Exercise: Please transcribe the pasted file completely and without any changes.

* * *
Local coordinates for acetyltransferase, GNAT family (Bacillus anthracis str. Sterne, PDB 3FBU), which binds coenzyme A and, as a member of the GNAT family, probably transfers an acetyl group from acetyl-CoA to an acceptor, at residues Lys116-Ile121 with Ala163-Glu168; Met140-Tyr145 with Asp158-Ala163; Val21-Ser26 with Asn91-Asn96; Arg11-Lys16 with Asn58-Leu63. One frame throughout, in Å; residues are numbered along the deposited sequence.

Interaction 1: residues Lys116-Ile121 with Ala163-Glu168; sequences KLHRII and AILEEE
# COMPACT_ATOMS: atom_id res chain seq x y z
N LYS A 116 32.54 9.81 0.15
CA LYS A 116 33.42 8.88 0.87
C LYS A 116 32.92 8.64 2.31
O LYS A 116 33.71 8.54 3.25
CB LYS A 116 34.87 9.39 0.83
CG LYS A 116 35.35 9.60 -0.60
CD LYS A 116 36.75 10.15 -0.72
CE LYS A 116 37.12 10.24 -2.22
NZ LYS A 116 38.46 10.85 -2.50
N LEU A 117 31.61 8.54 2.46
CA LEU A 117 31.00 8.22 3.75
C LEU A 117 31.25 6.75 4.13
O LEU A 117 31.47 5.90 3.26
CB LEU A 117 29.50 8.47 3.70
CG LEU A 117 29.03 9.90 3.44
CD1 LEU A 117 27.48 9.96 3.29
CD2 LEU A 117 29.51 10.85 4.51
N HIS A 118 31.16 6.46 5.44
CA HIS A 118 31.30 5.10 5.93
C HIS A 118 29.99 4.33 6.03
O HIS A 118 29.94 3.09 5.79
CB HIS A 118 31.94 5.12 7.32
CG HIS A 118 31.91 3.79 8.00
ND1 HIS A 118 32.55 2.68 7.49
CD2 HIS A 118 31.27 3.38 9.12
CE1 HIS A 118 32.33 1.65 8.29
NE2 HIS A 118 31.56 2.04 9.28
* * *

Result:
Local coordinates for acetyltransferase, GNAT family (Bacillus anthracis str. Sterne, PDB 3FBU), which binds coenzyme A and, as a member of the GNAT family, probably transfers an acetyl group from acetyl-CoA to an acceptor, at residues Lys116-Ile121 with Ala163-Glu168; Met140-Tyr145 with Asp158-Ala163; Val21-Ser26 with Asn91-Asn96; Arg11-Lys16 with Asn58-Leu63. One frame throughout, in Å; residues are numbered along the deposited sequence.

Interaction 1: residues Lys116-Ile121 with Ala163-Glu168; sequences KLHRII and AILEEE
# COMPACT_ATOMS: atom_id res chain seq x y z
N LYS A 116 32.54 9.81 0.15
CA LYS A 116 33.42 8.88 0.87
C LYS A 116 32.92 8.64 2.31
O LYS A 116 33.71 8.54 3.25
CB LYS A 116 34.87 9.39 0.83
CG LYS A 116 35.35 9.60 -0.60
CD LYS A 116 36.75 10.15 -0.72
CE LYS A 116 37.12 10.24 -2.22
NZ LYS A 116 38.46 10.85 -2.50
N LEU A 117 31.61 8.54 2.46
CA LEU A 117 31.00 8.22 3.75
C LEU A 117 31.25 6.75 4.13
O LEU A 117 31.47 5.90 3.26
CB LEU A 117 29.50 8.47 3.70
CG LEU A 117 29.03 9.90 3.44
CD1 LEU A 117 27.48 9.96 3.29
CD2 LEU A 117 29.51 10.85 4.51
N HIS A 118 31.16 6.46 5.44
CA HIS A 118 31.30 5.10 5.93
C HIS A 118 29.99 4.33 6.03
O HIS A 118 29.94 3.09 5.79
CB HIS A 118 31.94 5.12 7.32
CG HIS A 118 31.91 3.79 8.00
ND1 HIS A 118 32.55 2.68 7.49
CD2 HIS A 118 31.27 3.38 9.12
CE1 HIS A 118 32.33 1.65 8.29
NE2 HIS A 118 31.56 2.04 9.28